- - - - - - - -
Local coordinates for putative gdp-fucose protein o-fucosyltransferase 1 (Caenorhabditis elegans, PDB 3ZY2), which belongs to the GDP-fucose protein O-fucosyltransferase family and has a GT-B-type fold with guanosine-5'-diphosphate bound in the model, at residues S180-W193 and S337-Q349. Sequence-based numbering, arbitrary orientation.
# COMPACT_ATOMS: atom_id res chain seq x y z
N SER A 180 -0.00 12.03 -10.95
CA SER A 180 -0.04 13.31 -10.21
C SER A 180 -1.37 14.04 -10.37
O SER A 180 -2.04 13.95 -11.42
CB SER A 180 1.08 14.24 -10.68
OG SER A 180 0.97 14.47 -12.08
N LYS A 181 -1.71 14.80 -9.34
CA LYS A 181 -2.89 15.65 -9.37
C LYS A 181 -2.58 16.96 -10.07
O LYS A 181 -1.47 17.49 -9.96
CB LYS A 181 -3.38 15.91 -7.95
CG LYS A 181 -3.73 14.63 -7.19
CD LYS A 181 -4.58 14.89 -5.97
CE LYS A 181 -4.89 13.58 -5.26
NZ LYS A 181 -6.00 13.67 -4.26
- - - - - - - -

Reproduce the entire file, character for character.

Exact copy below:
Local coordinates for putative gdp-fucose protein o-fucosyltransferase 1 (Caenorhabditis elegans, PDB 3ZY2), which belongs to the GDP-fucose protein O-fucosyltransferase family and has a GT-B-type fold with guanosine-5'-diphosphate bound in the model, at residues S180-W193 and S337-Q349. Sequence-based numbering, arbitrary orientation.
# COMPACT_ATOMS: atom_id res chain seq x y z
N SER A 180 -0.00 12.03 -10.95
CA SER A 180 -0.04 13.31 -10.21
C SER A 180 -1.37 14.04 -10.37
O SER A 180 -2.04 13.95 -11.42
CB SER A 180 1.08 14.24 -10.68
OG SER A 180 0.97 14.47 -12.08
N LYS A 181 -1.71 14.80 -9.34
CA LYS A 181 -2.89 15.65 -9.37
C LYS A 181 -2.58 16.96 -10.07
O LYS A 181 -1.47 17.49 -9.96
CB LYS A 181 -3.38 15.91 -7.95
CG LYS A 181 -3.73 14.63 -7.19
CD LYS A 181 -4.58 14.89 -5.97
CE LYS A 181 -4.89 13.58 -5.26
NZ LYS A 181 -6.00 13.67 -4.26